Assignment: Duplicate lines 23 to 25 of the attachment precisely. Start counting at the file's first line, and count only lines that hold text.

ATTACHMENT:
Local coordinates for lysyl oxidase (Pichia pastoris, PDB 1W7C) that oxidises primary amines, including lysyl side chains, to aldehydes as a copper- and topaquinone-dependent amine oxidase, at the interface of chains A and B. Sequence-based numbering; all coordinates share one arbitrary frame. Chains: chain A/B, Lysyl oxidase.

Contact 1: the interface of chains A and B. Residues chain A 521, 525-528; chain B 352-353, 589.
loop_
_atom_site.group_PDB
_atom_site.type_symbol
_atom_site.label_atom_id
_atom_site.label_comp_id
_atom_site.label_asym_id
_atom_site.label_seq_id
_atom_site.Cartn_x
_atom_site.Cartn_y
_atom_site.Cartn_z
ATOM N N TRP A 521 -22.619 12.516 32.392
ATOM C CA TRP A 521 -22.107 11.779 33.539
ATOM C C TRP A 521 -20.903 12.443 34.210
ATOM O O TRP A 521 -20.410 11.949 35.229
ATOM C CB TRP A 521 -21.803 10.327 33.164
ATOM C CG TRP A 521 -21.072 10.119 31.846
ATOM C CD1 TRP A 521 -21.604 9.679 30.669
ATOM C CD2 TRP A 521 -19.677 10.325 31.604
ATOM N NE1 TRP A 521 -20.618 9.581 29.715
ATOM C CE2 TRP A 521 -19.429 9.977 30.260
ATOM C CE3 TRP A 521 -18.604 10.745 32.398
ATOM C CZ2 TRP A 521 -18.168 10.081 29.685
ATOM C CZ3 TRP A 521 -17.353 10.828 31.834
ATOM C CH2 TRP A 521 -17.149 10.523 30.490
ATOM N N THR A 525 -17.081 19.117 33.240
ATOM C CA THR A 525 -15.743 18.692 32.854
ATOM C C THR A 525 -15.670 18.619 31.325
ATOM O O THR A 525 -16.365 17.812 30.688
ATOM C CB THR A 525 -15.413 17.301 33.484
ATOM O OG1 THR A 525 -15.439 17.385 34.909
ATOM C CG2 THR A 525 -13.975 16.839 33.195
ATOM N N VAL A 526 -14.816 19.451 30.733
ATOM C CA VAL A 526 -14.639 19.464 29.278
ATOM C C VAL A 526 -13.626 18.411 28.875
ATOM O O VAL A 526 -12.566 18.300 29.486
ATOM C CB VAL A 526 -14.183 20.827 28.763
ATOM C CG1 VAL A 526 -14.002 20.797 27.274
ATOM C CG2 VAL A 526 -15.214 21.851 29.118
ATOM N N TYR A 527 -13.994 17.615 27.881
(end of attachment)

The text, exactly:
ATOM C CE3 TRP A 521 -18.604 10.745 32.398
ATOM C CZ2 TRP A 521 -18.168 10.081 29.685
ATOM C CZ3 TRP A 521 -17.353 10.828 31.834